5. Child Prodigies Don't Exist
In Geoffrey Colvin's book, Talent is Overrated, he claims that there really is no such thing as a child prodigy. His argument is that no one is born innately talented, but that everyone who is “great” practices and develops to that skill level.
When people claim that prodigies exist, they point to Mozart and Tiger Woods as examples. However, those two were actually seasoned pros by the time they were famous. Mozart's father was a music teacher who taught Mozart from the age of three, and then he trained with other professionals. By the time he was 14 and wrote his first opera, he had been studying music every day for nine years. He continued to study music until he was 17, and he then worked as a pianist after completing school. So by the time he was 25 and wrote his first masterpiece, he had been playing music daily for 22 years. As for the argument that he wrote music as a child, none of that music was done in his handwriting. His father was making a living off the fact that Mozart and his sister were prodigies, so there's a very good chance his father wrote the music himself.
As for Tiger Woods, his father was a retired teacher and a golf fanatic that had an expert handicap. He started training Tiger at seven months old by giving him a putter and making him watch while he putted for hours and hours. As a child and into his teens Tiger was constantly training, often with professionals. By the time that Tiger was 19 and a member of the Walker Cup team, he had been practicing golf for 17 years. That isn't to say these two men weren't tremendously talented and masters in their own discipline. It's just that they trained for years and simply weren't born with innate talent.
4. The 10,000 Hours Theory
A Professor at the University of Colorado named Anders Ericsson decided to look at what separates amateurs from professionals. In 1993, he released a paper that found on average amateurs only got about 4000 hours of practice, but professionals had practiced for at least 10,000 hours.
科罗拉多大学（University of Colorado）一位名叫安德斯·爱立信（Anders Ericsson）的教授决定研究“到底是什么把业余爱好者和专业人士区别开来的”这个课题。1993年,他发表了一篇论文,文中指出，业余爱好者只花费4000小时的练习，专业人士至少要花上10000小时，这就是10000小时理论。
Besides Tiger Woods and Mozart, another example of people who put in 10,000 hours were the Beatles. Before they were famous, they played full time for two and a half years in Hamburg, often for eight to 12 hours a day. It was at this time that they developed their signature sound. Then there's Bill Gates, who went to a preparatory high school that was one of the few in the country with a computer terminal. He spent more time on the computer than any other student, and was even allowed to miss math class to work on it. It was during that time and his years in university he earned his 10,000 hours.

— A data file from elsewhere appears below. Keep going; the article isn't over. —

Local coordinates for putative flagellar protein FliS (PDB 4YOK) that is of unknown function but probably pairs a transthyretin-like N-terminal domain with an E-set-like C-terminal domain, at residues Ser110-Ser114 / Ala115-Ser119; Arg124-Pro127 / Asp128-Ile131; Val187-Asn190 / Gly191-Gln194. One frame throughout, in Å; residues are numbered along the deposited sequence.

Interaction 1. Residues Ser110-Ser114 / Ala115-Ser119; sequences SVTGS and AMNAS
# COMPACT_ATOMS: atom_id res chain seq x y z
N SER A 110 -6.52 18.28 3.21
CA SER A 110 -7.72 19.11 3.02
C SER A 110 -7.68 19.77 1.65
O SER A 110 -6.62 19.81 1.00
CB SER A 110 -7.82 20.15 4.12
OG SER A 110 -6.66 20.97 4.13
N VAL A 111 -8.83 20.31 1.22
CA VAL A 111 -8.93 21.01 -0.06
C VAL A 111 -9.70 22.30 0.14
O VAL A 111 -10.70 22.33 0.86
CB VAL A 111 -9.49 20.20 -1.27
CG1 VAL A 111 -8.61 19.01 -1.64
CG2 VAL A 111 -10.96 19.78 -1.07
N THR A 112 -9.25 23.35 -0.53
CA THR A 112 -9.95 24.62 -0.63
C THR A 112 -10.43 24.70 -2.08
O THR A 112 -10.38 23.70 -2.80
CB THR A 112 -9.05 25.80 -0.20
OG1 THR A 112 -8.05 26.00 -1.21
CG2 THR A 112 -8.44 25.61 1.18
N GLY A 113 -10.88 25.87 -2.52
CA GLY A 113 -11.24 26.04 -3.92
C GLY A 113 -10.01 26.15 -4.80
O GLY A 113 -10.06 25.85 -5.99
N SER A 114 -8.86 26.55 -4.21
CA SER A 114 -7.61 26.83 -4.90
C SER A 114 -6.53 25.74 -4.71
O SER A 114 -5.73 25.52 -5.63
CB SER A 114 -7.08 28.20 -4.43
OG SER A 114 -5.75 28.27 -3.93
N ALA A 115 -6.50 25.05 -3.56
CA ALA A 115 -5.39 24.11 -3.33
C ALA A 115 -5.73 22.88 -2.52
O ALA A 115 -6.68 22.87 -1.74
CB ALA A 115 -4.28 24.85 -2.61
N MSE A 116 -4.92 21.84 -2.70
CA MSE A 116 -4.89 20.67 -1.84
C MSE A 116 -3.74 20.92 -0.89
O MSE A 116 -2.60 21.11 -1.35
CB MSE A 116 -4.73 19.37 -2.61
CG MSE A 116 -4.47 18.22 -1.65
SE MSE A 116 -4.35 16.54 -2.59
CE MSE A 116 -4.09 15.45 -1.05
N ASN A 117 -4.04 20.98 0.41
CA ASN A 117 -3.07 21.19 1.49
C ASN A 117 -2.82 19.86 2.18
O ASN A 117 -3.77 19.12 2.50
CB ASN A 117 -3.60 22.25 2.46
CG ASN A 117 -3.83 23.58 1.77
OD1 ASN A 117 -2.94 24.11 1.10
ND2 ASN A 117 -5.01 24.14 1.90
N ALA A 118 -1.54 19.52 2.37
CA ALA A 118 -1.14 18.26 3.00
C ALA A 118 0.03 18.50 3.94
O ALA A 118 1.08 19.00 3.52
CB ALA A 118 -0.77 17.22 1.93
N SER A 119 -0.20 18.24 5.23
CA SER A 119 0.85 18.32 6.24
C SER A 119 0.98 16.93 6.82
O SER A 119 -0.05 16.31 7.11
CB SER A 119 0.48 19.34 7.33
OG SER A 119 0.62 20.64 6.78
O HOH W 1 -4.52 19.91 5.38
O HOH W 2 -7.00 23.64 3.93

While there's some debate over whether 10,000 hours is a rule or just a theory, many experts agree that a significant number of people who are considered “great” have, on average, 10,000 hours of experience.
3. Deliberate Practice
If no one is born talented and you need 10,000 hours of practice, what's the most effective way of using those hours? One theory is something sociologists call “deliberate practice.” Essentially, there are six elements. The practice needs to be meant to specifically improve performance, and is even more effective if there's coaching. It needs to be repeatable, and feedback on a regular basis is crucial. It also has to be demanding, either physically or mentally. If you're doing all of this correctly, it shouldn't be a fun experience. An example would be a basketball player who isn't very good at free throws spending hours and hours just doing free throws while being coached. Not a great time no matter how big of a basketball fan you are.